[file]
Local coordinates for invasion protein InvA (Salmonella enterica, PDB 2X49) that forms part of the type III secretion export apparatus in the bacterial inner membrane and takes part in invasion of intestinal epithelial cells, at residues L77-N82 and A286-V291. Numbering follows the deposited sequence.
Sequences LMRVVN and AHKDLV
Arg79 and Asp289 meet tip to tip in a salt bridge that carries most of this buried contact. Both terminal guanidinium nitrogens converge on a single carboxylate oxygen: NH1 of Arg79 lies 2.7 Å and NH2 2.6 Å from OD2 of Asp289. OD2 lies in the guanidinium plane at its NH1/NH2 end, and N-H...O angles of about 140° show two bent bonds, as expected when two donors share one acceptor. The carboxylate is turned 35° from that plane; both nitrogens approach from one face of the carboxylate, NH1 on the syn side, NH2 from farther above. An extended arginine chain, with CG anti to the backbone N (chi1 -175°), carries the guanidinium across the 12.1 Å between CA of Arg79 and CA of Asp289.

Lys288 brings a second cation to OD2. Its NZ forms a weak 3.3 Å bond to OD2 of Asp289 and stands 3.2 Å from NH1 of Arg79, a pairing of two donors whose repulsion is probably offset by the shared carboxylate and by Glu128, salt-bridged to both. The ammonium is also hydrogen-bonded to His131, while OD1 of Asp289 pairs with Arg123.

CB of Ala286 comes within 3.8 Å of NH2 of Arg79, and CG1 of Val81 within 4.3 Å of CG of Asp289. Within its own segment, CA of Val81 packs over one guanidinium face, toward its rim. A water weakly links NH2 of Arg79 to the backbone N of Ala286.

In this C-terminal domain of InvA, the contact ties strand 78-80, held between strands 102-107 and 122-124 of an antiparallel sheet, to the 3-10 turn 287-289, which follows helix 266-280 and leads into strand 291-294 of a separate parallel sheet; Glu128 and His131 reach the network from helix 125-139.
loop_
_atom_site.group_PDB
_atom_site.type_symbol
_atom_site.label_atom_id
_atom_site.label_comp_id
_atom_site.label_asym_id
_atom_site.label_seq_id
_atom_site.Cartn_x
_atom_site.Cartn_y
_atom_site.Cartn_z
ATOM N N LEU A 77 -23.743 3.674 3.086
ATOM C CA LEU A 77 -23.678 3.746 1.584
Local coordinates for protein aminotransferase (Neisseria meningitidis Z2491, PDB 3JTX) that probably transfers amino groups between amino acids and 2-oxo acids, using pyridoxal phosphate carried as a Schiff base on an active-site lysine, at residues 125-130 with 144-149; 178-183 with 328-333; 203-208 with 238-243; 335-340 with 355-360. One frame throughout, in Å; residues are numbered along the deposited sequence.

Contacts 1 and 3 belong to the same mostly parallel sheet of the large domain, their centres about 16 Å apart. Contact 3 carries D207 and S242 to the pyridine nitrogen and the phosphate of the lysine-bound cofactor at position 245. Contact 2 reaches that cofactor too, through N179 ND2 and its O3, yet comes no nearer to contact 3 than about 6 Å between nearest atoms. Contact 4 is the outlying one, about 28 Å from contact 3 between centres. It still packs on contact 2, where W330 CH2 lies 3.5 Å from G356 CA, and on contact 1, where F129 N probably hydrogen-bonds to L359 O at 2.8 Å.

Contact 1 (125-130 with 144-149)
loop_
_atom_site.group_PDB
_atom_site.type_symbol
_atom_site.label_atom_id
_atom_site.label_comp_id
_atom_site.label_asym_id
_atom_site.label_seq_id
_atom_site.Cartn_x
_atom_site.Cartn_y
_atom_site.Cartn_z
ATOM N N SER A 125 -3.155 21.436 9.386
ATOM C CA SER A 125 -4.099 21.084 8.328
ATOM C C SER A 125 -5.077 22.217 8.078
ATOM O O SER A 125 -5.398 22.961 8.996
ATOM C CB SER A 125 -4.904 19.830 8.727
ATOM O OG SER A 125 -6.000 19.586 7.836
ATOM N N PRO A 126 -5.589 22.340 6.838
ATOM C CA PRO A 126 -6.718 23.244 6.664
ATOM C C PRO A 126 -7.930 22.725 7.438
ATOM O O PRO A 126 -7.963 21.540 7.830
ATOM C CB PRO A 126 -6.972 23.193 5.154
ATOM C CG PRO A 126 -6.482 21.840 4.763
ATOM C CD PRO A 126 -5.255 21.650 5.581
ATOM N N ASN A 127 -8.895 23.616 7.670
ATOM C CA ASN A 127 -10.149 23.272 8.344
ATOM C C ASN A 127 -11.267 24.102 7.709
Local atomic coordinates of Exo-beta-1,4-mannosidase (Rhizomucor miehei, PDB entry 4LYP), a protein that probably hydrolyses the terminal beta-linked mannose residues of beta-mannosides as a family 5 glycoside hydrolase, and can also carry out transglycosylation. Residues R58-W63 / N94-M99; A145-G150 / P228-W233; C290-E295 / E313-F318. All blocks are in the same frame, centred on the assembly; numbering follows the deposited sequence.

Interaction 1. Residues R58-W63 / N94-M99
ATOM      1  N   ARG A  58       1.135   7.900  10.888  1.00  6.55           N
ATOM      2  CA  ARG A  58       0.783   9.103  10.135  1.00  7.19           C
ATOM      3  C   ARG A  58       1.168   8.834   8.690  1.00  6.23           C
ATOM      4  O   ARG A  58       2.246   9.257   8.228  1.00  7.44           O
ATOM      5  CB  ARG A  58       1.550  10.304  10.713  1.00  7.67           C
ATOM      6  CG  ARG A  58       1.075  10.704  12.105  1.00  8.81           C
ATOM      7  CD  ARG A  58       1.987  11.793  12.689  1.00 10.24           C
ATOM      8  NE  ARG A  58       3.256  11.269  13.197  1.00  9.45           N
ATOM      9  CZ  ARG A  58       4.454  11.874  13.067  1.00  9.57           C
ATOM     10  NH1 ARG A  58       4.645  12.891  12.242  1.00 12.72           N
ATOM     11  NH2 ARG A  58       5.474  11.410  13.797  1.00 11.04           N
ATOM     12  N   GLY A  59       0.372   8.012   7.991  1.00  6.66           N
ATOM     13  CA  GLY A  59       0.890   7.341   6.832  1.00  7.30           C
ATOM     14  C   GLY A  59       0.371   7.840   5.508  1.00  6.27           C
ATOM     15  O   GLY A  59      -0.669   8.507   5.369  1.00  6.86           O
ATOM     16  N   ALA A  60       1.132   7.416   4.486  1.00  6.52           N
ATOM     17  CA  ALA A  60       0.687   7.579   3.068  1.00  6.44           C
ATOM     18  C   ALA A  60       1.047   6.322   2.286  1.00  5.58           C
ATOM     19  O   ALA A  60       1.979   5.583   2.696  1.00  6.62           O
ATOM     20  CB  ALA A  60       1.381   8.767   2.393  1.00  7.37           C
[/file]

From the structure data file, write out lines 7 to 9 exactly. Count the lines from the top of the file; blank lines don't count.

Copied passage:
loop_
_atom_site.group_PDB
_atom_site.type_symbol